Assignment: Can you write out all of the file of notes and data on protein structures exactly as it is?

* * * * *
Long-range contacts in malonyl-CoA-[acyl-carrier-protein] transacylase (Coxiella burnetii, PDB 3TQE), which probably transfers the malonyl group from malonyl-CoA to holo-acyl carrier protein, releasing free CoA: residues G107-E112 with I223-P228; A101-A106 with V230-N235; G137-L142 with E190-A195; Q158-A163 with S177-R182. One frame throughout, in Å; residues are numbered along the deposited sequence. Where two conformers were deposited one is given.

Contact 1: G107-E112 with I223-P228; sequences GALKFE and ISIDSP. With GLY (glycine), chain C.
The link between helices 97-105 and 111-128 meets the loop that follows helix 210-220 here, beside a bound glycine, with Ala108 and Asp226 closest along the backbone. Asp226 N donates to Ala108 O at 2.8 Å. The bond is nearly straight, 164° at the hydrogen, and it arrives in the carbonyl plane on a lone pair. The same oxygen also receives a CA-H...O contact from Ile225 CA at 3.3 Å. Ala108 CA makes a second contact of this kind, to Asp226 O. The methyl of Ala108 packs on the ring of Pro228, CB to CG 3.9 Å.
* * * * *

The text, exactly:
Long-range contacts in malonyl-CoA-[acyl-carrier-protein] transacylase (Coxiella burnetii, PDB 3TQE), which probably transfers the malonyl group from malonyl-CoA to holo-acyl carrier protein, releasing free CoA: residues G107-E112 with I223-P228; A101-A106 with V230-N235; G137-L142 with E190-A195; Q158-A163 with S177-R182. One frame throughout, in Å; residues are numbered along the deposited sequence. Where two conformers were deposited one is given.

Contact 1: G107-E112 with I223-P228; sequences GALKFE and ISIDSP. With GLY (glycine), chain C.
The link between helices 97-105 and 111-128 meets the loop that follows helix 210-220 here, beside a bound glycine, with Ala108 and Asp226 closest along the backbone. Asp226 N donates to Ala108 O at 2.8 Å. The bond is nearly straight, 164° at the hydrogen, and it arrives in the carbonyl plane on a lone pair. The same oxygen also receives a CA-H...O contact from Ile225 CA at 3.3 Å. Ala108 CA makes a second contact of this kind, to Asp226 O. The methyl of Ala108 packs on the ring of Pro228, CB to CG 3.9 Å.